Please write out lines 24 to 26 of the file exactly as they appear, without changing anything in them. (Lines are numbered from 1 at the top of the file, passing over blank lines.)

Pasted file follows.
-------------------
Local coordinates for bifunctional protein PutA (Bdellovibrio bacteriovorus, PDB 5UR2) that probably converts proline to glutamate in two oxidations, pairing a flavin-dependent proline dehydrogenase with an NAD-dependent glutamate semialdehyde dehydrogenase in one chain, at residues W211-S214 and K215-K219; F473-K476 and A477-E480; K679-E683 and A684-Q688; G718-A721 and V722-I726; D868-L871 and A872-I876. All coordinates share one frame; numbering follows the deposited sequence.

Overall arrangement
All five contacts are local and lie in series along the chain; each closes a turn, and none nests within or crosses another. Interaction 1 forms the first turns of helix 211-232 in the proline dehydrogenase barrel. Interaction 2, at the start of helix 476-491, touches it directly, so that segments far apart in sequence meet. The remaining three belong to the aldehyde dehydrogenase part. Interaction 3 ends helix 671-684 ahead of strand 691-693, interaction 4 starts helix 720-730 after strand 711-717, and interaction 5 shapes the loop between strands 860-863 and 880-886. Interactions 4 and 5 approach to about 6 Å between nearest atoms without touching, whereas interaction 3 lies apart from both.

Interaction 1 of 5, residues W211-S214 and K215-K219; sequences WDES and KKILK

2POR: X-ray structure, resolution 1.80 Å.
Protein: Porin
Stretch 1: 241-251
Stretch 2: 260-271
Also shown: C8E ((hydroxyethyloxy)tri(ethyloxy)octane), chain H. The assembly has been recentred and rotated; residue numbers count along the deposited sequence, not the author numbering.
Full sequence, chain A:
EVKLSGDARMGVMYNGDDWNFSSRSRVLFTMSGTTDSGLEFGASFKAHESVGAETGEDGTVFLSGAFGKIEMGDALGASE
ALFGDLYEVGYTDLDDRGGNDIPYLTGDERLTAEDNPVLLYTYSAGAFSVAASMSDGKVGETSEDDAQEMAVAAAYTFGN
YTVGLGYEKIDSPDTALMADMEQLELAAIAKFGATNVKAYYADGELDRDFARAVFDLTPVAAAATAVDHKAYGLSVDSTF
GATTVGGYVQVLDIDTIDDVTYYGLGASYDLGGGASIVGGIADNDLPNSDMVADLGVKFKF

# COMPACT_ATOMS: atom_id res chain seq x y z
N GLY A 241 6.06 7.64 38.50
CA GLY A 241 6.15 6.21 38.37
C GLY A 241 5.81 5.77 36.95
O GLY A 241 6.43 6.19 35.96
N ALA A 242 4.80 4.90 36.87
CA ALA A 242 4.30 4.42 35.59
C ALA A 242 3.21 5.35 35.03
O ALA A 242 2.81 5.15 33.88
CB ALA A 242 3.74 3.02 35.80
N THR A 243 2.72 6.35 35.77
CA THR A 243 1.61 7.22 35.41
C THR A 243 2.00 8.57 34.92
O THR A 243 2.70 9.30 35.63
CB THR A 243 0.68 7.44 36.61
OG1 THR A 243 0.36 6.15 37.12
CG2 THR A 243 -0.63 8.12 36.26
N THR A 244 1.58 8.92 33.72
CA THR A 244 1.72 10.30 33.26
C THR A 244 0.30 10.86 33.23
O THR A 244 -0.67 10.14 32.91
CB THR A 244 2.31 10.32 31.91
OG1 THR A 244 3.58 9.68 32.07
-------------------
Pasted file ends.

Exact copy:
CB ALA A 242 3.74 3.02 35.80
N THR A 243 2.72 6.35 35.77
CA THR A 243 1.61 7.22 35.41